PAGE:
significant period of time.His speech is usually clear only when he needs something such as food or assistance in the bathroom. This in itself is amazing. He sounds just like his pre-Alzheimer's disease self when he is demanding. Sometimes he asks for a banana or an apple, milk or coffee specifically. Mostly he says "I'm hungry."

With me he directs me to walk, to "get up" if I sit. "Let's get out of here" is still a favorite refrain but when we do leave the premises his wish is to return quickly to the comfort of his familiar surroundings."Let's go back" he will state clearly. Sometimes he is annoyed with the leaves that have fallen on the path or the sidewalk or with the temperature. "It's too hot," he will say or "I'm cold."
He is quite anxious lately and seems to need to walk all the time except whe he naps.

So we were really amazed this week, when Steve entered the unit, saw my husband walking, greeted him and said "Look who I brought with me." My husband turned, saw me, turned back to Steve and said, "The visiting wife is here." So now I have the validation I have been seeking for several months. Inside his head and his heart, sometimes, my husband still knows who I am and that knowledge makes it all worthwhile and lifts my spirits.

Wednesday, April 9, 2014

Clearing the Fog April 9, 2014

When I get sidetracked it is often difficult to return to routines I find fulfilling and helpful. Thus, when my husband became ill last month, I stopped writing--including this blog-- even though he has since fully recovered and is requiring less of my time visitng and worrying.

When there is a difficult problem I need to solve, I seem to get lost in a fog with only the problem and its subsequent decisions and behaviors taking up all of my energy; the rest of my days seem to go by on automatic pilot even after the crisis has past, usually until someone calls me on my neglect.
It is so helpful to me when a friend phones and says "I've missed you at the gym. Are you all right?"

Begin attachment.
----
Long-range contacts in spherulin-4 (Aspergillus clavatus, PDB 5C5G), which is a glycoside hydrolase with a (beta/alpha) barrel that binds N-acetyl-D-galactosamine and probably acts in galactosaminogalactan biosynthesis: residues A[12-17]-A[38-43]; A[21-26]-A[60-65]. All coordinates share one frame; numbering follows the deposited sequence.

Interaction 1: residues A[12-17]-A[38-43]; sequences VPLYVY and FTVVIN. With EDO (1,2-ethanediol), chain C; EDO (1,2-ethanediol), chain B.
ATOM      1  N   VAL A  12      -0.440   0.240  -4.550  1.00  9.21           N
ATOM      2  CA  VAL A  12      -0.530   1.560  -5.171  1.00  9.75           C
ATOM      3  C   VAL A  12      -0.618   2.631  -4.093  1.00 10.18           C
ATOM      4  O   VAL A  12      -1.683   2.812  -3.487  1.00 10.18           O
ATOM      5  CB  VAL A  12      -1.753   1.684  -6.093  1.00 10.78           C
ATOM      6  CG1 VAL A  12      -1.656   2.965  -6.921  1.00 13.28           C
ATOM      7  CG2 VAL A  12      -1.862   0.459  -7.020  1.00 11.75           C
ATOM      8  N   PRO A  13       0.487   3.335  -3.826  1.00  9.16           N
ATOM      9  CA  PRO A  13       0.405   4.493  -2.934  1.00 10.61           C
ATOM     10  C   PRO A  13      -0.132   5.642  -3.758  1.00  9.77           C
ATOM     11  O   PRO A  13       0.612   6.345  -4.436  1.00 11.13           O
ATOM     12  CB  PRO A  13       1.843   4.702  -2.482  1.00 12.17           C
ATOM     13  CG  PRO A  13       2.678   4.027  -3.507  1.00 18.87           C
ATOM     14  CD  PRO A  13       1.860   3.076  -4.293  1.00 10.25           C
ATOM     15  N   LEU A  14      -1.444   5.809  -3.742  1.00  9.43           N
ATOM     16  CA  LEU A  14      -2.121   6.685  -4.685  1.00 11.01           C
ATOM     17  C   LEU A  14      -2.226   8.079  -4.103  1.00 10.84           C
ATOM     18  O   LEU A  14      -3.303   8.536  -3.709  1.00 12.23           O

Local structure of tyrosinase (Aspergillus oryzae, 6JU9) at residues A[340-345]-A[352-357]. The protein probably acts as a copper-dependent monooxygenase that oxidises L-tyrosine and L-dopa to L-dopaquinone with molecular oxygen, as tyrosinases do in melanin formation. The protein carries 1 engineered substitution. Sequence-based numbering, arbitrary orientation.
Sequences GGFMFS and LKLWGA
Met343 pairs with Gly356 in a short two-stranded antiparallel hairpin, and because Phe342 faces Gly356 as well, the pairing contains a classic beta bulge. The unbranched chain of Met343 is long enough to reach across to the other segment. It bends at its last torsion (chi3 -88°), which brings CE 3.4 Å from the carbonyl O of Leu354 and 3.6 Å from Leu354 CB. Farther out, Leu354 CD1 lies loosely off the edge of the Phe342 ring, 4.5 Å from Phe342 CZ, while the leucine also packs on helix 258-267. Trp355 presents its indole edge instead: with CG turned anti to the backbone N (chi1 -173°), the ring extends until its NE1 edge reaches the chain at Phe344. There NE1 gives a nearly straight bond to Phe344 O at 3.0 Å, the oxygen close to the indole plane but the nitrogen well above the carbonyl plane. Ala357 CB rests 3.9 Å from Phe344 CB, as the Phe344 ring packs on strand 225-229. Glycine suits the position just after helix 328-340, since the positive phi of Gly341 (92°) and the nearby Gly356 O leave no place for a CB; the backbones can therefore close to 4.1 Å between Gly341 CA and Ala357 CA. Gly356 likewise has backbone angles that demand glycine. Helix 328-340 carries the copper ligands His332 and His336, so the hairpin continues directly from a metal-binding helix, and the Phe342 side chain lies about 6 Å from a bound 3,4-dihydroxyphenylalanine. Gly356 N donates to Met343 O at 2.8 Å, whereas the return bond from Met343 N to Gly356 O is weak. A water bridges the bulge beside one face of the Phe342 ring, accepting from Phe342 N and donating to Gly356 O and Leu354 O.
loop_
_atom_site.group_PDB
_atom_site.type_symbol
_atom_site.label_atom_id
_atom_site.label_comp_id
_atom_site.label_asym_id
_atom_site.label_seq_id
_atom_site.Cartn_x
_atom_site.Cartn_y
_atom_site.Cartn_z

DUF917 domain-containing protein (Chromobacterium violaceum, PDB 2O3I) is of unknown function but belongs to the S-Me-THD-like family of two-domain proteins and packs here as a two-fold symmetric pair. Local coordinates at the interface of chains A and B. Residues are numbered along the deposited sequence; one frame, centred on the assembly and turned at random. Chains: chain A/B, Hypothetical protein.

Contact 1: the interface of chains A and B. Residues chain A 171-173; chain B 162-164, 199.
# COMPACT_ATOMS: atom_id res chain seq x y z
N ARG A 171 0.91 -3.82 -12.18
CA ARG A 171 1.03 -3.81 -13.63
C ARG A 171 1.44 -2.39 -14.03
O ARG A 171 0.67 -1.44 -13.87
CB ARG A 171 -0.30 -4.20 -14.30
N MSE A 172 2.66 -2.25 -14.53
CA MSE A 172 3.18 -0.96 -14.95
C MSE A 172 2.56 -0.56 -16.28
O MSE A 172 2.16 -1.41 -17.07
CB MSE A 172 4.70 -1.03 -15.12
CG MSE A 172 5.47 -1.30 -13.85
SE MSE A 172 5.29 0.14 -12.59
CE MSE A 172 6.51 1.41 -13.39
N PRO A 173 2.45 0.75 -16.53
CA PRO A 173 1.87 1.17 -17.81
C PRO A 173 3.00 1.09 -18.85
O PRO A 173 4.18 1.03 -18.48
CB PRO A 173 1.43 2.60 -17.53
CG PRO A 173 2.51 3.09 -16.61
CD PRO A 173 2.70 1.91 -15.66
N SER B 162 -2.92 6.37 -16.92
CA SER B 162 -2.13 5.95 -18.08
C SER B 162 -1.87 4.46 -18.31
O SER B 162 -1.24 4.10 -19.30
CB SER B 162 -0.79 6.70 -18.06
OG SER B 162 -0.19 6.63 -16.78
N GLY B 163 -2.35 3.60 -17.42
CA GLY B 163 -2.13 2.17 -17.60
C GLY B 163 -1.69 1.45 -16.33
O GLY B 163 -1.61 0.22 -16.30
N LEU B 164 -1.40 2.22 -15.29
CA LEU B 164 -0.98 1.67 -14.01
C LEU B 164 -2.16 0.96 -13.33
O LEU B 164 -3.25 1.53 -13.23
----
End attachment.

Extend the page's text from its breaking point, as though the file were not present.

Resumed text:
This time it was a friend from NY who phoned and asked why I had not written a blog entry since March 18th. It is time to awaken to the beauty of the Arizona Spring - April when the cactus bloom and the desert is alive with color!

I attended an Alzheimer's Association Support Group Facilitator's Training session yeaterday about the need for healthy as well as symptomatic folks to volunteer for clinical trials at the Alzheimer's Institutes. The speaker stated it was due to the thousands of volunteers that an antivirus was found to treat HIV-AIDS. We need to find a cure for Alzheimer's disease! It is so difficult to watch the fog around my husband deepen which locks him far from us who love him.

Clearing the fog is sometimes as simple as cleaning our eyeglasses and seeing the world more directly. Sometimes it is confronting an issue that seems too difficult to tackle; facing it head-on, asking for help will often clear my head so I can deal with whatever I have been avoiding.

And now preparing for the holiday will give me the lift I need. Passover and Easter are times of rebirth, revitalization, of reconnectiion with friends and family. It is time in April to remember the six million who perished under the tyranny of Nazism and it is also the time to celebrate life, to appreciate the blessings we have and to purposely enjoy the relationships old and new we have made, to invite others to share in the bounty of the spring fruits and vegetables and to share ideas and companionship.
Happy Passover and Happy Easter.